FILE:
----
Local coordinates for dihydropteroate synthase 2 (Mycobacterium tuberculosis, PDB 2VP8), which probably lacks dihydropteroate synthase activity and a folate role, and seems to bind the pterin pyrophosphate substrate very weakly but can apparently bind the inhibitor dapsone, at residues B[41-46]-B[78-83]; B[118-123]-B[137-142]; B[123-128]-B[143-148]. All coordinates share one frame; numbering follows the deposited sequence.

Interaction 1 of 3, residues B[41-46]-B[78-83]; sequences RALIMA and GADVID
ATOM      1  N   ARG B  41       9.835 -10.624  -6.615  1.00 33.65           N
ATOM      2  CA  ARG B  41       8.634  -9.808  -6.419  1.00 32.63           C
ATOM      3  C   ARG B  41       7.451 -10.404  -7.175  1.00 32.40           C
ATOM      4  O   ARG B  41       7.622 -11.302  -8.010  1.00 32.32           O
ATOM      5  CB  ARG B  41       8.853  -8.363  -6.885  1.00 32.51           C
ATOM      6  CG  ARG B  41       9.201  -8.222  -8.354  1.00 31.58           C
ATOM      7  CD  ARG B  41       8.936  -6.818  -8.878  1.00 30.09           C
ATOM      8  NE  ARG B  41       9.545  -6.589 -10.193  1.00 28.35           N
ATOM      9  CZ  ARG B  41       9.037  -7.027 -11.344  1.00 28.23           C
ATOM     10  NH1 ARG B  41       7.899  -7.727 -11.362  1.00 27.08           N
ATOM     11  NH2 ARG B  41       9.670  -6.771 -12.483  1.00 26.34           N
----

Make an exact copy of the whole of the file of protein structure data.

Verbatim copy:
Local coordinates for dihydropteroate synthase 2 (Mycobacterium tuberculosis, PDB 2VP8), which probably lacks dihydropteroate synthase activity and a folate role, and seems to bind the pterin pyrophosphate substrate very weakly but can apparently bind the inhibitor dapsone, at residues B[41-46]-B[78-83]; B[118-123]-B[137-142]; B[123-128]-B[143-148]. All coordinates share one frame; numbering follows the deposited sequence.

Interaction 1 of 3, residues B[41-46]-B[78-83]; sequences RALIMA and GADVID
ATOM      1  N   ARG B  41       9.835 -10.624  -6.615  1.00 33.65           N
ATOM      2  CA  ARG B  41       8.634  -9.808  -6.419  1.00 32.63           C
ATOM      3  C   ARG B  41       7.451 -10.404  -7.175  1.00 32.40           C
ATOM      4  O   ARG B  41       7.622 -11.302  -8.010  1.00 32.32           O
ATOM      5  CB  ARG B  41       8.853  -8.363  -6.885  1.00 32.51           C
ATOM      6  CG  ARG B  41       9.201  -8.222  -8.354  1.00 31.58           C
ATOM      7  CD  ARG B  41       8.936  -6.818  -8.878  1.00 30.09           C
ATOM      8  NE  ARG B  41       9.545  -6.589 -10.193  1.00 28.35           N
ATOM      9  CZ  ARG B  41       9.037  -7.027 -11.344  1.00 28.23           C
ATOM     10  NH1 ARG B  41       7.899  -7.727 -11.362  1.00 27.08           N
ATOM     11  NH2 ARG B  41       9.670  -6.771 -12.483  1.00 26.34           N